Structure Type: built works - dwellings - houses

Designers: Neutra, Richard J., Architect (firm); Richard Josef Neutra (architect)

Dates: constructed 1936

1 story

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2311 North Indian Canyon Drive
Palm Springs, CA 92262

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Originally 1911 North Indian Avenue. The numbers changed c. 1946.

Grace Darling Lewis Miller (1895-1976) was a practitioner of the Mensendieck System of spinal exercises. (This method was developed by the American physician, Bess M. Mensendieck, [b. 1861], who obtained her medical degree in Zurich and proceeded to set up back therapy studios across Europe.) One wall of the Miller House's living room was mirrored to enable her Mensendieck students to view their own postures. Her house had an open floor plan, with two bedrooms and two bathrooms. All rooms were accessible to the outdoors. The house had no dining room, as Miller liked to eat outside.

The Grace Lewis Miller papers were donated by her two sons to the National Park Service's Jefferson National Expansion Memorial in Saint Louis, MO. Miller married a physician, Herman Benjamin Miller, M.D., in 1918; he passed away in 1935, and, thereafter, she changed her life rather dramatically. She commissioned radical Los Angeles architect Richard Neutra to design this small, one-story house at 1911 North Indian Avenue, where she spent a great deal of time; it was renumbered c. 1946 to 2311 North Indian. (At some point, "North Indian Avenue" was also renamed "North Indian Canyon Drive.") After her husband's death, she also began serious study in American history, earning a M.A. in the subject from Washington University in Saint Louis. Miller became engrossed in the life of the American explorer, Meriwether Lewis (1774-1809), spending nearly 30 years in libraries and archives doing research, writing a Screen Actors Guild script for a 1939 documentary film and producing numerous scholarly articles on him. In the Grace Lewis Miller Papers," given to the National Park Service's Jefferson National Expansion Monument Archives, Sub-Series 3 Palm Springs (and Box 54, Folder 26), there are "notes, correspondence, surveys, designs, and newspaper clippings" pertaining to the building of her residence in Palm Springs by Neutra. (See "Jefferson National Expansion Memorial: Grace Lewis Miller Papers,"Accessed 02/03/2014.) After 1935, Miller lived in three locations, a residence at 55 Vandeventer Place in Saint Louis, the Palm Springs house by Neutra, and Texas. She returned to lived permanently in the Plaza Square Apartments in Saint Louis after 1960.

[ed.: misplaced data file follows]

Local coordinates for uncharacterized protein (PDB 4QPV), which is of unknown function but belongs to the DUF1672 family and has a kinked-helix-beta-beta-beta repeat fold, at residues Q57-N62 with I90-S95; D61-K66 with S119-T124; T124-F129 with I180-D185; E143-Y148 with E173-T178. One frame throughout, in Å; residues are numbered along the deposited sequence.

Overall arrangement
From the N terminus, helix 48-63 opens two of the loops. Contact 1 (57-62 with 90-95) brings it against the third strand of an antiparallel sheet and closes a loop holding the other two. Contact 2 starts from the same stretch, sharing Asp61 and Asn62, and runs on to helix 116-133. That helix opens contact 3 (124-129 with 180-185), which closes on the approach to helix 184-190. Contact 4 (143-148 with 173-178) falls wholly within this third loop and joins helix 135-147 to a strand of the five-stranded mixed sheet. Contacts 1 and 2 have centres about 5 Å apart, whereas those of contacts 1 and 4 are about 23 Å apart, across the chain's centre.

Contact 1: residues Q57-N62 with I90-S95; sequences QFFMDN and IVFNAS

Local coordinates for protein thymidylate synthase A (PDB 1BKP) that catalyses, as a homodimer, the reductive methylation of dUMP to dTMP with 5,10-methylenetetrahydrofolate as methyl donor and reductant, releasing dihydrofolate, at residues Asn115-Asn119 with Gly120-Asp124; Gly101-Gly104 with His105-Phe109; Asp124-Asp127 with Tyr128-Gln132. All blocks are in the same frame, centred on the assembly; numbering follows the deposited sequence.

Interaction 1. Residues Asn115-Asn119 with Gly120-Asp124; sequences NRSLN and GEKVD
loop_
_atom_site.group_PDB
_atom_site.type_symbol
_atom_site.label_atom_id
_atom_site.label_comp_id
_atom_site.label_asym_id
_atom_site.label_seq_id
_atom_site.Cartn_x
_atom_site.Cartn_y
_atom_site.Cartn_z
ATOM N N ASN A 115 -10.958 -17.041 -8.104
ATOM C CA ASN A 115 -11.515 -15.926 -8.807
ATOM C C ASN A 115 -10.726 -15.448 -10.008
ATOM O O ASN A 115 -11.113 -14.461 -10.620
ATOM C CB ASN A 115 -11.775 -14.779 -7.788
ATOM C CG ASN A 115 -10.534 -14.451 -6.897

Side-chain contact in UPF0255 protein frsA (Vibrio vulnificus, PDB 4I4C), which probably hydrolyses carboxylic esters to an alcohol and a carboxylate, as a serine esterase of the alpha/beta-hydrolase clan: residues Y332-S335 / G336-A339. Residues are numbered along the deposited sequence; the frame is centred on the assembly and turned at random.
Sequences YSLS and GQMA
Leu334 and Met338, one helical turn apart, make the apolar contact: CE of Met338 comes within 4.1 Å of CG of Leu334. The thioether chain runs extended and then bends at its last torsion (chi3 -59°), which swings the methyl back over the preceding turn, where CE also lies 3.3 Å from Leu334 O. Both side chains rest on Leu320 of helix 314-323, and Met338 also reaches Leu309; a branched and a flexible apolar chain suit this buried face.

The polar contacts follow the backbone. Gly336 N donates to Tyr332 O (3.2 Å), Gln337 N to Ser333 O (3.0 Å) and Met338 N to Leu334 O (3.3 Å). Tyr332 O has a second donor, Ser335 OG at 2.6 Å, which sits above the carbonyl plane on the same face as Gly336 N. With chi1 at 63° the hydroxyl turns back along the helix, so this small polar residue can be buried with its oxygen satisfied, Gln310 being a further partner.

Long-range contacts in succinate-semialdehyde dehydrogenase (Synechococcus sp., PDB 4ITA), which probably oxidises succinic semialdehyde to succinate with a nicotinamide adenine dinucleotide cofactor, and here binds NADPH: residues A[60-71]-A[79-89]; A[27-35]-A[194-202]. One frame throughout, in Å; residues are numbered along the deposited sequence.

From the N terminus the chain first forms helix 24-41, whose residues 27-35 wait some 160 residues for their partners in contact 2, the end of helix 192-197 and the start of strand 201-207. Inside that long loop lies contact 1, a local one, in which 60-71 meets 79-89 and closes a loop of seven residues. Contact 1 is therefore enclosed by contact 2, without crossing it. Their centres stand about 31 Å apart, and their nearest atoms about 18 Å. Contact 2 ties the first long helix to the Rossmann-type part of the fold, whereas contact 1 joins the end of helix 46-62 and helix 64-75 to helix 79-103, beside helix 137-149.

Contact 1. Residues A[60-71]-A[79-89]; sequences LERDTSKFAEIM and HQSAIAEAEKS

Palm Springs Historic Site (2002-07-17): 45

PCAD id: 3030